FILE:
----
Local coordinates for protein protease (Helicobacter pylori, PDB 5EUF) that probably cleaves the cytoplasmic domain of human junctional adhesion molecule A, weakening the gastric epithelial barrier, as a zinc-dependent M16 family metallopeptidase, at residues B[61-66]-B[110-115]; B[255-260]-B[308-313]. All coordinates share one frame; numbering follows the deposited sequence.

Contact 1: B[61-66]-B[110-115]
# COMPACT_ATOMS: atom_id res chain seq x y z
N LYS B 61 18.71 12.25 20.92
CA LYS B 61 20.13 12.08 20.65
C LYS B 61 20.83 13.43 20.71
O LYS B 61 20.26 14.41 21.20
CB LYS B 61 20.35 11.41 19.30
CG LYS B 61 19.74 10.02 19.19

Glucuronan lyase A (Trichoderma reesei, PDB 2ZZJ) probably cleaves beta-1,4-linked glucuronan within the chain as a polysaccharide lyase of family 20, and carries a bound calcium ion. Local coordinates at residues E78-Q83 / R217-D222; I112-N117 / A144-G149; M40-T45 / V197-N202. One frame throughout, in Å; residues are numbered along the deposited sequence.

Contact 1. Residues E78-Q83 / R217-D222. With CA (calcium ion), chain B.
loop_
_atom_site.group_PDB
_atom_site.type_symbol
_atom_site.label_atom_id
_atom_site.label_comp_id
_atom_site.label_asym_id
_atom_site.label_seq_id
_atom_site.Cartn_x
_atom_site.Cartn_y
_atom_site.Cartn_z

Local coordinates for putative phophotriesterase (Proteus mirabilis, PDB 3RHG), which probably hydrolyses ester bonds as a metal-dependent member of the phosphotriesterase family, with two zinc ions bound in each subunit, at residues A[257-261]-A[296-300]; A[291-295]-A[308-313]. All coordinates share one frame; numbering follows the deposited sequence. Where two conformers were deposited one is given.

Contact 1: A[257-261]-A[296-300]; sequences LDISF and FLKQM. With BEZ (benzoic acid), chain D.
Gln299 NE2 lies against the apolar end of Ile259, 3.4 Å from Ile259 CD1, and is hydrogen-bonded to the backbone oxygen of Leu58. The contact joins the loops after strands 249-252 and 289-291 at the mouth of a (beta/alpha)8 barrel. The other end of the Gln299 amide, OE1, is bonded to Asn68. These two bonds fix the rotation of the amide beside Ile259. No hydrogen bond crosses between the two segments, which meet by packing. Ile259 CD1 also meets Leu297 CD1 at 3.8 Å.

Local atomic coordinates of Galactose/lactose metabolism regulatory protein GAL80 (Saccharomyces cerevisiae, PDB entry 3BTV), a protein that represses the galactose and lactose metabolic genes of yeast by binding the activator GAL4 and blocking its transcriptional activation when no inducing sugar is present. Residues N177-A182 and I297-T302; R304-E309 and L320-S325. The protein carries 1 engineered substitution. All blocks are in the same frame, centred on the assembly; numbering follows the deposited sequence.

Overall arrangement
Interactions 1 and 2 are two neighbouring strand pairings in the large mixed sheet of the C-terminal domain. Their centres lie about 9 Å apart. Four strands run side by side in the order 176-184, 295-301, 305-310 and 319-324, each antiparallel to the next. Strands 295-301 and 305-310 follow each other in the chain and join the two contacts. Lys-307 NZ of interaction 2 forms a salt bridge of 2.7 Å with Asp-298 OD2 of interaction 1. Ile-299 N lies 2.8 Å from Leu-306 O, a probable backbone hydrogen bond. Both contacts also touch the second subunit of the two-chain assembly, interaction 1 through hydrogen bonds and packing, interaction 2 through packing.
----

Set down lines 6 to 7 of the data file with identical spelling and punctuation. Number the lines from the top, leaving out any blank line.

C LYS B 61 20.83 13.43 20.71
O LYS B 61 20.26 14.41 21.20